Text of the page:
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China military spending the ultimate Thucydides Trap

 

Risk Off

Risk came off on Monday as stocks retreated, and yields declined a bit more in the wake of the US ISM manufacturing PMI on Friday. European shares are tracking lower this morning again with the FTSE 100 down another third of a percent to test the 7,600 support.  

The DAX also slipped a quarter of a per cent to trade below 17,700. Wall Street dipped a touch after hitting record highs on Friday. The dollar is a tad firmer, oil rejected the move higher to retest its 200-day SMA. Bitcoin fell sharply after reaching an all-time high. Apple declined 2.5%, taking its YTD drop to almost 6% after it was fined €1.8bn by the EU.

 

On a (Sausage) Roll

In London, Gregg's shares advanced as the company pledged to up its dividend and open even more stores. Total sales were up a fifth in 2023, whilst LFL sales in company-managed shops were up 13.7% year-on-year.  

Underlying profit before tax excluding exceptional income was up 13.1% to £167.7 million. The dividend was raised by 5% to 62p. Greggs is the ultimate trade-down, the ultimate recession-proof dining-out option.  

 

UK Rental Market Recovering

Foxtons says the London rental market is getting back to normal. Record rent increases amid short supply helped the estate agent offset a torrid time for homebuyers, but market conditions are settling down now. Lettings revenues rose 16%, whilst sales income declined 14%; total revenues rose 5% for the full year 2023, with operating profit +2%. Shares ticked a tad lower.  

 

Another Tech Firm Bites the Dust  

Spirent shares shot to the top, rising 58%, after it accepted a £1bn bid to go private. US communications equipment maker Viavi said it would buy Spirent for 172.5p per share, representing a 61% premium to Monday’s closing price.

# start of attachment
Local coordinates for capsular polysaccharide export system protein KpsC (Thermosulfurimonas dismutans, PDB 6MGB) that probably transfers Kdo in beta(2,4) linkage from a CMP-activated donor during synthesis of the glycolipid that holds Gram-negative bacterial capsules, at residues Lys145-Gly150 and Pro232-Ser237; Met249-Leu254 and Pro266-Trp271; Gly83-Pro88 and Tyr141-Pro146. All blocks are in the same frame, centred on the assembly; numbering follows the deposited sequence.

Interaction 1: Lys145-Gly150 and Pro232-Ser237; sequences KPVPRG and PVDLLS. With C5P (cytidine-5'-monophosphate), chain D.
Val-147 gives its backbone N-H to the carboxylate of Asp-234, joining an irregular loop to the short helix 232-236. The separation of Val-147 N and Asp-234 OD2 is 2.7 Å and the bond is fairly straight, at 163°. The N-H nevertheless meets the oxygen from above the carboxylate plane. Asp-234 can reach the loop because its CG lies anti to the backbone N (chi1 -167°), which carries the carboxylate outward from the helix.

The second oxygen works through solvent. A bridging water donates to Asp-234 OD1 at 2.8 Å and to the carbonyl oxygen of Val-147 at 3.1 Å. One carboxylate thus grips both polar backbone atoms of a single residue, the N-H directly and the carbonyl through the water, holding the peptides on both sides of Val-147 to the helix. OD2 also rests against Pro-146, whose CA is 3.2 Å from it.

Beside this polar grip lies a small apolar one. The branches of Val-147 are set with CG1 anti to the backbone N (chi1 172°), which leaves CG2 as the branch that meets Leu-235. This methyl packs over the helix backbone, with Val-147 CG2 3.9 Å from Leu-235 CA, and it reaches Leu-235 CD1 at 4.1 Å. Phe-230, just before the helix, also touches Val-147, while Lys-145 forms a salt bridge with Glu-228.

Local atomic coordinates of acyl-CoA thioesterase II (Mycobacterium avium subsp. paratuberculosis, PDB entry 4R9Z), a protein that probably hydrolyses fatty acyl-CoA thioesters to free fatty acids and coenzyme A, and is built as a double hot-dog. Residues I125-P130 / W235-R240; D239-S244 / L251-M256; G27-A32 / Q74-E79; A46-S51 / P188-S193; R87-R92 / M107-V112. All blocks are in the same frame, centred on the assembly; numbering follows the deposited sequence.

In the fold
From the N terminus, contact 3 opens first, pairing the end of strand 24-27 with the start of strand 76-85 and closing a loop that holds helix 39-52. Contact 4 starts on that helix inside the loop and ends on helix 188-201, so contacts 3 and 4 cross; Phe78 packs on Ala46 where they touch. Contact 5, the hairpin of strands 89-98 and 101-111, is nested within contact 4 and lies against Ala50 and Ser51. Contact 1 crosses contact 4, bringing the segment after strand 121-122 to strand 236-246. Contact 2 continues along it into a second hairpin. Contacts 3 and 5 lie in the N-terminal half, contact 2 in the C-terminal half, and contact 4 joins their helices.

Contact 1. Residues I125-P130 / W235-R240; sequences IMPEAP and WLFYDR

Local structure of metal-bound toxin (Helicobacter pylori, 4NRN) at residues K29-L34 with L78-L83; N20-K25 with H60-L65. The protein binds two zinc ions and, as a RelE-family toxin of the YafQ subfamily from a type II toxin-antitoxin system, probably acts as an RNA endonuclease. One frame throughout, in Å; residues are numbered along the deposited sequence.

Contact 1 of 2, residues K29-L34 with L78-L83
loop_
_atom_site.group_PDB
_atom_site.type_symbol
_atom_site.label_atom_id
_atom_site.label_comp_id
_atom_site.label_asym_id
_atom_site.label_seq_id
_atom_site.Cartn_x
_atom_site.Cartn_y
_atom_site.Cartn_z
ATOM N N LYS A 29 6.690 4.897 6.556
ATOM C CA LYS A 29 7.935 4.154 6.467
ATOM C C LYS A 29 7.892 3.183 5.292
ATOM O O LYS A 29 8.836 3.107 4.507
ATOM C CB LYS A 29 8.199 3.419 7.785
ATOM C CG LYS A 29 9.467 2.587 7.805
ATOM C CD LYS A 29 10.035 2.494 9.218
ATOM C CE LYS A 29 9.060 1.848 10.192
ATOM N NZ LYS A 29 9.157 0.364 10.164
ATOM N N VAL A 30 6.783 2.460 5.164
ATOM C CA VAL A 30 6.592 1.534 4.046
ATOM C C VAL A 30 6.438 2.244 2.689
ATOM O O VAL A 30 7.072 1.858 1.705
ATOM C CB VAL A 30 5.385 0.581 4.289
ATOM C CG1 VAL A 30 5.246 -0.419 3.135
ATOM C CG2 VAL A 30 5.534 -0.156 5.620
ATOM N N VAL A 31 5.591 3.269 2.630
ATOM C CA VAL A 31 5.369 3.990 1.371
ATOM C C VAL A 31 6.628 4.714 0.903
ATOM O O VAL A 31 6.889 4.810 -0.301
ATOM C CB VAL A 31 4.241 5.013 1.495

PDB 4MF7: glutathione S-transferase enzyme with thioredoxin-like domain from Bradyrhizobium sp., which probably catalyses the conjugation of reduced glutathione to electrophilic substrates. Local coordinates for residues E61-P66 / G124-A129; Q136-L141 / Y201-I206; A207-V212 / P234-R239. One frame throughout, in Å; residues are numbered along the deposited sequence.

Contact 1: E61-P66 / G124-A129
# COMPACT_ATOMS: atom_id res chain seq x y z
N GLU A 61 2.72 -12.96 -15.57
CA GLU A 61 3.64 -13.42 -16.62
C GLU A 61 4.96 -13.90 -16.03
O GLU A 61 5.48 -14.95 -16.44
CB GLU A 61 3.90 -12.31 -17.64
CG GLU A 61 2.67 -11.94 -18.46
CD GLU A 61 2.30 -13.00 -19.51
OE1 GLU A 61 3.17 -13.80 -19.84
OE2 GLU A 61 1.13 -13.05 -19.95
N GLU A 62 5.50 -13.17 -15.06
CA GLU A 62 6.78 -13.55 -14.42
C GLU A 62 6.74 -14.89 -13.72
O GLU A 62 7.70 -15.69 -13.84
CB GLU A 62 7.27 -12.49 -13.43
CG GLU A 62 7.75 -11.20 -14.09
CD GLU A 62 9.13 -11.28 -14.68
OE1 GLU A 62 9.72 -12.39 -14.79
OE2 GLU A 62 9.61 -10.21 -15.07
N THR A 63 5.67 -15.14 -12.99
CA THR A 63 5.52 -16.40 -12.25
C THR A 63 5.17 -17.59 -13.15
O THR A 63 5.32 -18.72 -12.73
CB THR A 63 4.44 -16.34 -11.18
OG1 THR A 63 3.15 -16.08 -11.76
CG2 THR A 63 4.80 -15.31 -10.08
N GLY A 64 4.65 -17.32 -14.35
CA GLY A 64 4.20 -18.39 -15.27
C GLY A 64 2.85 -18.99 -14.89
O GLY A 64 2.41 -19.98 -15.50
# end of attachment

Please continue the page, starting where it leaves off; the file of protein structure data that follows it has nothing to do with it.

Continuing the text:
The move just adds to the sense that the shallow waters of the London market are not enough for tech firms to thrive. There is a lot for the Chancellor to consider ahead of tomorrow’s Budget if he is serious about support for the London market and the city in general.  

Scrapping the 0.5% stamp duty reserve tax would be a start; but a pro-growth, pro-investment regime change is really what’s required.

 

The Dragon in the Room

China set a 2024 growth target of “around 5%” and will boost defence spending by 7.2%...that growth figure may be ambitious, with a lower fiscal deficit also being set: where stimulus? But the worry is the military spending; the ultimate Thucydides Trap, the aphoristic belief that bedevils the outlook and stratagems of the US in its dealing with China.  

The trap is that it’s ultimately self-fulfilling; like the sleepwalkers who took us into the Great War, a belief in a pre-ordained, inevitable war between the rising power and the incumbent. For those not in the know, a Thucydides Trap is when an emerging power threatens established power - leading to conflict.

The increase in spending is the biggest in five years. China also officially dropped mention of "peaceful reunification" with Taiwan in a government paper, apparently hardening its position. Meanwhile AMD has been barred from selling an AI chip it had made specifically for China – the US Commerce Department blocked it saying it’s still too powerful.  

Trump says he will introduce more tariffs on China should he win in November. And it’s reported today there is some alarm in Westminster at a British university working with scientists with links to the Chinese armed forces. 

 


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